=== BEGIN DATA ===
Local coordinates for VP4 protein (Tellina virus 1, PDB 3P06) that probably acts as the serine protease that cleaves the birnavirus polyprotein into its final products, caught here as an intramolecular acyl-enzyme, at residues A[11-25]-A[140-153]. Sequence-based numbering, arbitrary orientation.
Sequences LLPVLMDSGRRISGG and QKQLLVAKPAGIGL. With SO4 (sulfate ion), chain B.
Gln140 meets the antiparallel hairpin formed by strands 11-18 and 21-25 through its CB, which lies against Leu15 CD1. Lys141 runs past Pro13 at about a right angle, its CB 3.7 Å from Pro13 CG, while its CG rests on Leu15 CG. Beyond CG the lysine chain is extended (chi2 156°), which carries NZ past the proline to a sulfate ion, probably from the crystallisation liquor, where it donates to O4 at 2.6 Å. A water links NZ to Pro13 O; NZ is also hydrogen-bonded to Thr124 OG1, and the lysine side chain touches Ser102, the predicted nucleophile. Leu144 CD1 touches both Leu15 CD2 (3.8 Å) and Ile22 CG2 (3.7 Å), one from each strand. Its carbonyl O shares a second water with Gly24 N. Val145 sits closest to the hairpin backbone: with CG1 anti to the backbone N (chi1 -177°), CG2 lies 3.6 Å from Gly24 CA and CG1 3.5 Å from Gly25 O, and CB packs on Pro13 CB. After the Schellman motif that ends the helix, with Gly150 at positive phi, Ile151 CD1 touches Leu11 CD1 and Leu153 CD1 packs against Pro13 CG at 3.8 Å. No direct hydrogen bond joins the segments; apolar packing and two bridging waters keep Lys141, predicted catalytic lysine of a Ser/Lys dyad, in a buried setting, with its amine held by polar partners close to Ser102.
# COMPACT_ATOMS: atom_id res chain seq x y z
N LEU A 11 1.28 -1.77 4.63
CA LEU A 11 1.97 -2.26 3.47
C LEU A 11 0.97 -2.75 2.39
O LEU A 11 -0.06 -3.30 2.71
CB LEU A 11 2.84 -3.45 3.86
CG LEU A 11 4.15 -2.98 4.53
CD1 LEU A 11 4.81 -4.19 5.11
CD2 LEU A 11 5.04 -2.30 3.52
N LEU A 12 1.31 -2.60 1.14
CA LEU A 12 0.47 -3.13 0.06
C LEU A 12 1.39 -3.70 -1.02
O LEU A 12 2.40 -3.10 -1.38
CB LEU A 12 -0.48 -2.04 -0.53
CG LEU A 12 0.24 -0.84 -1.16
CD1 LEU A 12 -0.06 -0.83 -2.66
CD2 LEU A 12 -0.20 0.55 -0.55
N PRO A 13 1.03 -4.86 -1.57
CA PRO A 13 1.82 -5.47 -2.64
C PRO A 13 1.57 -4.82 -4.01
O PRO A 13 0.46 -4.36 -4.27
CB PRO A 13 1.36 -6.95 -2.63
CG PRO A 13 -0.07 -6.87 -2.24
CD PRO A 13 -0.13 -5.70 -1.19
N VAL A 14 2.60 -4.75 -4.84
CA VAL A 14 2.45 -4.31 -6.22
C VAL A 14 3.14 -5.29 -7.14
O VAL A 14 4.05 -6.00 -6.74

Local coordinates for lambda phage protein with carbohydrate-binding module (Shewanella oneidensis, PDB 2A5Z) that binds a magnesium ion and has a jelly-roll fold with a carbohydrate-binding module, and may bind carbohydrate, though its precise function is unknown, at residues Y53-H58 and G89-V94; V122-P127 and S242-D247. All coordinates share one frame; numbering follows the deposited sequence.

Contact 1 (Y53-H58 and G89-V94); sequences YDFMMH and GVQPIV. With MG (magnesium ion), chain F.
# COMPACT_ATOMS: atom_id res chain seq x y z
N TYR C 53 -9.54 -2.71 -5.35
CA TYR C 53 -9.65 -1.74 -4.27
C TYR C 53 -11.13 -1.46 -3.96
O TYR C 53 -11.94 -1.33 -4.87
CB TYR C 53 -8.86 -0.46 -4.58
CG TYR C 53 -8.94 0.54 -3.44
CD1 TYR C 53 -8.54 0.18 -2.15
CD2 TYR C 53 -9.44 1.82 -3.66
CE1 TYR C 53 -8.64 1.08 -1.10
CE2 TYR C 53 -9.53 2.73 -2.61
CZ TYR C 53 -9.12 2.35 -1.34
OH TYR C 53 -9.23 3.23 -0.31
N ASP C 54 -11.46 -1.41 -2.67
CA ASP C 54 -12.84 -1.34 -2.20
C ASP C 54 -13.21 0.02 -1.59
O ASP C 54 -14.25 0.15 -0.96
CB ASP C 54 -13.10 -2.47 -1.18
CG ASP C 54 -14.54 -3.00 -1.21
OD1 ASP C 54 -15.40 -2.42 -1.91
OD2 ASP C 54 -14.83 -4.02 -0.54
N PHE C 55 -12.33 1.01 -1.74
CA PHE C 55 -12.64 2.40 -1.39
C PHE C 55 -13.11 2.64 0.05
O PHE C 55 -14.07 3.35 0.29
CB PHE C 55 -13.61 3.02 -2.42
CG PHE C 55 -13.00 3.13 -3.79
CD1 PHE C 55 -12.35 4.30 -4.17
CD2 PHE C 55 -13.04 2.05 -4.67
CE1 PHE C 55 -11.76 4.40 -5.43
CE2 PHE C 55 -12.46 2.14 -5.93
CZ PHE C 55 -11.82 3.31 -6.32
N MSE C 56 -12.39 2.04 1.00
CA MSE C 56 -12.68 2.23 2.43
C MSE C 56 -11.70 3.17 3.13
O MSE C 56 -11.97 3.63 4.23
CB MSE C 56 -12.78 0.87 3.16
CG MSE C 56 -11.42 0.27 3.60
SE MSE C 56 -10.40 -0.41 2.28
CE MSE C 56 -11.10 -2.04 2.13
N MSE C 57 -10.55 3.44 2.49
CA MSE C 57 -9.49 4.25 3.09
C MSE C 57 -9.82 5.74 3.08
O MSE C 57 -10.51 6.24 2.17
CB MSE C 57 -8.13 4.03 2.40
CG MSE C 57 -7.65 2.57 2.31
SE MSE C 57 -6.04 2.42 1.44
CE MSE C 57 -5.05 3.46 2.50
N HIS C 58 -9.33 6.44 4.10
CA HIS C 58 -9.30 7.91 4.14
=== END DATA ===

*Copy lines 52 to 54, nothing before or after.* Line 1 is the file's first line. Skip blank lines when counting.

CG ASP C 54 -14.54 -3.00 -1.21
OD1 ASP C 54 -15.40 -2.42 -1.91
OD2 ASP C 54 -14.83 -4.02 -0.54